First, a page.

Of all the towns in the county you might expect Hebden Bridge to harbour the most hardcore vegetarian restaurants and you’d probably be right – much of it a bit worthy and often joyless.
I say this as a curious, hungry resident and have never made any bones about the lack of good places to eat. But change is afoot. I’ve recently written about the fabulous COIN on these pages, and now, Nelsons.
It’s been around for decades and has always fed people well enough but been a bit unfocused, never quite deciding what kind of restaurant it is, what food to offer.
For too long it felt stuck in the 80s – fine for a cheap and cheerful early dinner but nowt to write home about.
Then two tragedies struck: the devastating floods, six in five years, followed by the pandemic, and while they tore the business apart – Nelsons is in a basement and water reached the ceiling – it was an opportunity to regroup and rethink. After a 14-month closure, the dining room is refurbished with stylish mid-century blond wood and house plants – and the newly vegan menu is focused and sharp as a tack.
We set off with Swiss chard croquettes: properly crunchy on the outside, pillowy within and packed with flavour plus faultless seasoning. Almond cream, a new one on me is a great side – smooth with a proper tang, and Esme dip is a straight-up roast tomato, peppers and parsley affair with seriously good homemade crisps.
From ‘small plates’ is dish of the night, the innocent-sounding Miso Aubergine: with roast figs, pickled mushrooms and hazelnuts it’s smoky and sweet with good texture. It’s one of those dishes that has your eyes rolling back in their sockets.
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A caramelized shallot tart with pickled mustard seeds and puffed buckwheat has perfect pastry and a lovely sticky, soft top – simply but carefully made. Second best dish is an excellent potato rosti with braised courgette, tahini and Zhoug; not a character from the Clangers, but a Yemeni flavouring made from coriander, garlic and chilli. It’s one of those stealth dishes – sounds straightforward but is head-turningly handsome on the plate.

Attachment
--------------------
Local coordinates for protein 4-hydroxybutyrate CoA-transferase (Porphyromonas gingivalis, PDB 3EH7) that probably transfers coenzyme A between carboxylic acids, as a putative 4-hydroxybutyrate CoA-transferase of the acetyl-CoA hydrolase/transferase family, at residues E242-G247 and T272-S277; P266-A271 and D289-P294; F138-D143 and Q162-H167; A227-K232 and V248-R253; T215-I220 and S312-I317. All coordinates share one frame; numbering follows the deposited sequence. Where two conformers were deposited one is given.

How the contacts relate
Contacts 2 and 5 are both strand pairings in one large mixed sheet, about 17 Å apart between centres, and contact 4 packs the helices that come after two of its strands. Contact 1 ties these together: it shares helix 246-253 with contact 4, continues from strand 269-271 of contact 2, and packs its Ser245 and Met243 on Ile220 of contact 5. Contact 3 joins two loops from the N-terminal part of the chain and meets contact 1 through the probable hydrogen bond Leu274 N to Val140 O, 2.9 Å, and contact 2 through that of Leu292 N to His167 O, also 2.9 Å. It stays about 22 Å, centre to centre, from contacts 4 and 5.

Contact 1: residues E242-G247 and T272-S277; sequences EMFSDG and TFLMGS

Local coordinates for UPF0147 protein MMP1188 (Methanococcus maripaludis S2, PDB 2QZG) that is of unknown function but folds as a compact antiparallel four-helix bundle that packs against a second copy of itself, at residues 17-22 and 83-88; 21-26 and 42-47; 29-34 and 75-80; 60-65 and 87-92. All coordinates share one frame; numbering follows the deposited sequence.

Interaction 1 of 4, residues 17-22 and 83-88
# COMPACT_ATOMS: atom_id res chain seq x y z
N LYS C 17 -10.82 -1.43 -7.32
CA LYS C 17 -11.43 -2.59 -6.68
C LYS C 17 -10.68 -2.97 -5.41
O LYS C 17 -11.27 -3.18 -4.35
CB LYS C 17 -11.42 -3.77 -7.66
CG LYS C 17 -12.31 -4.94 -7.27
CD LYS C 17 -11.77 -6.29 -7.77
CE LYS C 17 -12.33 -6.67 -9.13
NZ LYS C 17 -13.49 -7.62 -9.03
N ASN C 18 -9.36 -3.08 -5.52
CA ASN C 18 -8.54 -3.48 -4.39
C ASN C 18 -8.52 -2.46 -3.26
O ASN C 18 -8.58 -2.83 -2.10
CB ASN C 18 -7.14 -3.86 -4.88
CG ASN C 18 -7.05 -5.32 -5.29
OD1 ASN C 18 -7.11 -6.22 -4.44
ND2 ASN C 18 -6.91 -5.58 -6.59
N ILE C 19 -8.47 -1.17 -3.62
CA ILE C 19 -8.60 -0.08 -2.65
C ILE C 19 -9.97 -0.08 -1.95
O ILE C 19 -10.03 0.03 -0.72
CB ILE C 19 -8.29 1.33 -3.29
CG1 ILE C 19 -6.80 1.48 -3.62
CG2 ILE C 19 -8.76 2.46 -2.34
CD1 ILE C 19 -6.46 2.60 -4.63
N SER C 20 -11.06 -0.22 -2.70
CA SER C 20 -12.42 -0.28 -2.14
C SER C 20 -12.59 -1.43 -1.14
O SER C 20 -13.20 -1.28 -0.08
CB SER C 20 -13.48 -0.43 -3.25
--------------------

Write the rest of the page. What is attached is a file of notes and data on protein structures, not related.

Heading up the kitchen crew is Tezza Brazier, an experienced self-taught cook who worked on and off for a number of years at the much-respected Bear café in Todmorden. She did a “high octane” three year stint at the Fence Gate in Pendle, the only woman in an all-male team, at a time when the culture was tough and shouty; great training if you can stand the heat.
I suspect the Nelson kitchen is a little calmer and kinder. Annie Nolan, co-owner and front of house buzzes about, smiley and knowledgeable – she’s happy to pair wine from the all-vegan, mostly low-intervention list.
Honeycomb ice cream parfait is an absolute delight and a real looker, whilst caramelised white chocolate and miso mousse is darkly bitter – it’s too strong for me but goes down a storm on the other side of the table.
This friendly, informal place has come a long way and finally found its feet. The offer is the most interesting it’s ever been, by a country mile; dishes are well thought through with the emphasis on flavour.
The days when plant-based food looked unappealing are behind us; plates here are as sophisticated as any contemporary restaurant. But there’s no mistaking where you are. Sitting alongside us was a table of four immaculately got up in period costume: a Regency dandy, a maid moonlighting from Downton and a couple of women straight out of an Agatha Christie novel – all stockings, heels and lippy. Lots of TV and movie filming goes on in Hebden so I asked them what the show was. No show, they shrugged, this is how we dress. That was SO Hebden Bridge.
Nelsons Wine Bar, Crown Street, Hebden Bridge HX7 8EH. T: 01422 649115. E: [email protected]
Tuesday – Thursday, 5–11pm;
Friday/Saturday, 5pm–1am; Sunday, 5–11pm.